3. Open the beer and pour out 1-3 ounces, raising a solid head if possible. Immediately sniff the beer to capture the aromatics. Use long, deep sniffs or short, shallow sniffs–which ever works best for you, but be consistent for all beers judged.

4. Write down initial aromas. Follow the cues under the Aroma section: malt, hops, esters, and other aromatics. A complete scoresheet must contain comments on each aspect. Try to be specific: is the malt caramelly, toasty, roasty, burnt…? Are the hops fresh, floral, earthy, citrusy…? If esters are present, what fruits do they evoke: berries, cherries, pears, plums…? Be sure to note the presence (or absence) of expected characteristics for the style. For example, a German hefeweizen should have banana ester and clove phenolics.

5. Move on to Appearance: Comment on the beer’s color–try to name it specifically: golden, amber, copper, brown, black, etc. and relate it to style expectations. Note the clarity: cloudy, turbid, clear, sparkling, opaque. Again, what does the style call for? Finally, note the head characteristics: color, bubble size, retention. Does it stand firmly or collapse quickly?

6. Now, taste the beer. Form an initial impression from the first sip, and allow it to linger a few seconds before swallowing. Note the finish (as you swallow) and aftertaste (a few seconds later). Pay attention to the cues under Flavor: malt, hops, fermentation characteristics, balance, finish/aftertaste, and other flavor characteristics. As under Aroma, try to specifically identify the type of malt, hops, esters (if present). Note the presence or absence of DMS and diacetyl, or other characteristics such as oxidation, sourness, sweetness, solvent character, etc. If present, are they appropriate? Be sure to note the balance from start to finish, and through to aftertaste. The best beers will remain in balance throughout.

7. Move on to Mouthfeel, assessing the beer’s body (thin, watery, medium, full, thick), carbonation level, alcoholic warmth, astringency, and other sensations. Be sure to note whether the attribute is appropriate for the style at hand.

8. In the Overall Impression section, give a general impression of the beer. Try to avoid personal pronouns (I think…), and give objective comments on how the beer fits the intended style. If flaws are noted, point to possible causes.

There are several important points to keep in mind throughout the judging process. First off, avoid negative comments. Emphasize the beer’s positive attributes, even if it is awful. Diplomacy is a valuable skill as a beer judge. Also, try not to be too specific, since you do not know how the beer was brewed. If there is a malt-related issue, be sure any advice applies to either all-grain or extract brewers.

As for scoring, there are two major methods: top-down and bottom-up. Top-down scoring means that you decide where the beer should score overall, and fill in the sections to add to that total. Bottom-up refers to the practice of filling in a score for each section and adding them to a final score. Either way, the score should make sense. Use the Scoring Guide on the lower left hand side of the scoresheet as a sanity check.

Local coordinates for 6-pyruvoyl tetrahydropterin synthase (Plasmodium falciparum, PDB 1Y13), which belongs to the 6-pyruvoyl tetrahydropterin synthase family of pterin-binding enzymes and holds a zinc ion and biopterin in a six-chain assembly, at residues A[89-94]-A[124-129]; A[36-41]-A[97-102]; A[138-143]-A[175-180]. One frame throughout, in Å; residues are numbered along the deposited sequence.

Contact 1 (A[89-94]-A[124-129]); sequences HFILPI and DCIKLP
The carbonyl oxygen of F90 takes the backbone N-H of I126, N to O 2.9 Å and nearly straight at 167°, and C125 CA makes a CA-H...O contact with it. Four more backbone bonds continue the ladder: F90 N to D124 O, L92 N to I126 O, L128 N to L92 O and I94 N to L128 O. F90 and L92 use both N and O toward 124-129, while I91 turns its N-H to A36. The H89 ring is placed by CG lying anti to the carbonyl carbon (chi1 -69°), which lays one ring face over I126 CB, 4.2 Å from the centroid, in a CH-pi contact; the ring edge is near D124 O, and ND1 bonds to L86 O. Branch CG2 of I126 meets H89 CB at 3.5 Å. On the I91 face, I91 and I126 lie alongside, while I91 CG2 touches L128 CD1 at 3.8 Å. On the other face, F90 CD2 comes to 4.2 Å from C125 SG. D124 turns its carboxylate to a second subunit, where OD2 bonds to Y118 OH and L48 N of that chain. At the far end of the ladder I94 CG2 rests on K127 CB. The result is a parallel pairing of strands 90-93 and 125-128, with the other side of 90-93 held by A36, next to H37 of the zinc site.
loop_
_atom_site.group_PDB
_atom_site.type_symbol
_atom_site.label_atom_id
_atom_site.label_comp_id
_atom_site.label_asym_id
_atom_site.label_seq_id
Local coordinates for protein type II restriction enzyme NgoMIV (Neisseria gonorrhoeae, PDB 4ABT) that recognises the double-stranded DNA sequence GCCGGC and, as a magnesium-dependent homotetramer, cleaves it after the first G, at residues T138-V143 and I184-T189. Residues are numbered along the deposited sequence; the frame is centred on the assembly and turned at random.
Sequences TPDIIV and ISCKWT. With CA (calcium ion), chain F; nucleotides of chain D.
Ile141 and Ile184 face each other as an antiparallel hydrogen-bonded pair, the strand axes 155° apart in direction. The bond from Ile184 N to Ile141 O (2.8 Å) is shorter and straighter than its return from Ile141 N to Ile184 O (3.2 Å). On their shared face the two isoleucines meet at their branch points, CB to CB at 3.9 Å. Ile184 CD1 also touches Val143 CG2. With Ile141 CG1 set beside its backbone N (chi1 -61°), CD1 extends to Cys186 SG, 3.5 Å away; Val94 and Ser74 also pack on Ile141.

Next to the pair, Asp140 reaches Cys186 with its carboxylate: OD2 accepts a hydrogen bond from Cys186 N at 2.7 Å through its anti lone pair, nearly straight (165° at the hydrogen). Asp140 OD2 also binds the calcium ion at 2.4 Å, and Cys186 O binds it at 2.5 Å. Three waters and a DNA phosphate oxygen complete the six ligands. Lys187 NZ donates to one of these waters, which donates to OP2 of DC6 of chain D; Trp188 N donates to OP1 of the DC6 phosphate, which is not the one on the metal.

Use the check boxes on the left-hand column of the scoresheet as a list of beer characteristics to comment on. Check all boxes that apply as you score the beer. Note whether the characteristic is appropriate or not for the style.

Use the check boxes on the lower right side of the scoresheet to give the entrant additional information. These are simply to inform the brewer of strengths and weaknesses in a broad manner: stylistically, technically, and in terms of intangibles.

Note that an experienced beer judge should be able to complete an evaluation in about ten minutes. The scoresheet should be completely filled in, legible, and added correctly.

Finally, the most important thing that a good beer evaluation should provide is a thorough sensory evaluation. Keep opinions to yourself, and make sure the entrant understands just what attributes the beer has (or doesn’t have) that justify its score.

(click here for original text on BJCP website)

If entering your beer into competitions, then you need to pay close attention to the style descriptions. You can have a great beer, but if it is entered in the wrong category, or has characteristics that do not fit in the category it will not score well. If you are brewing beer for your enjoyment and have no intention of entering competition, then the style guides give a common language of how to describe what sort of beer you are talking about. If the beer is not for competition then you are free to brew beer that tastes how you would like it to, and you do not have to worry if it does not actually fit in any of the current categories! This is when you can innovate and come up with new beers like a Black IPA.

If you want more information on how to judge beer then the BJCP website has all the info you need! http://www.bjcp.org/index.php